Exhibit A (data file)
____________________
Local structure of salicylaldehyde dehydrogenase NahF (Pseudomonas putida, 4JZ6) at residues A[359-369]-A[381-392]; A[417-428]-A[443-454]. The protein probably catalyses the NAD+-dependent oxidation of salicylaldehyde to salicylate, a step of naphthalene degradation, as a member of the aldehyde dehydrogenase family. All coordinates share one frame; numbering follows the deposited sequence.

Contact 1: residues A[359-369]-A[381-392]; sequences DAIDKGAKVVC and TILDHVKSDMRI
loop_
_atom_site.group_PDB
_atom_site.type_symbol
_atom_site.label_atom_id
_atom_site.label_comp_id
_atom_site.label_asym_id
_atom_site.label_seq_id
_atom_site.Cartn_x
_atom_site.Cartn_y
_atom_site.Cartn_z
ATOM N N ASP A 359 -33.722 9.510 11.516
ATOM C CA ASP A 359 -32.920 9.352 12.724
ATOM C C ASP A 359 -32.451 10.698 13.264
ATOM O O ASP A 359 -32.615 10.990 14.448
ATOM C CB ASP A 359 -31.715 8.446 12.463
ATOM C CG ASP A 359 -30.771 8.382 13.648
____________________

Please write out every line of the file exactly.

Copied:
Local structure of salicylaldehyde dehydrogenase NahF (Pseudomonas putida, 4JZ6) at residues A[359-369]-A[381-392]; A[417-428]-A[443-454]. The protein probably catalyses the NAD+-dependent oxidation of salicylaldehyde to salicylate, a step of naphthalene degradation, as a member of the aldehyde dehydrogenase family. All coordinates share one frame; numbering follows the deposited sequence.

Contact 1: residues A[359-369]-A[381-392]; sequences DAIDKGAKVVC and TILDHVKSDMRI
loop_
_atom_site.group_PDB
_atom_site.type_symbol
_atom_site.label_atom_id
_atom_site.label_comp_id
_atom_site.label_asym_id
_atom_site.label_seq_id
_atom_site.Cartn_x
_atom_site.Cartn_y
_atom_site.Cartn_z
ATOM N N ASP A 359 -33.722 9.510 11.516
ATOM C CA ASP A 359 -32.920 9.352 12.724
ATOM C C ASP A 359 -32.451 10.698 13.264
ATOM O O ASP A 359 -32.615 10.990 14.448
ATOM C CB ASP A 359 -31.715 8.446 12.463
ATOM C CG ASP A 359 -30.771 8.382 13.648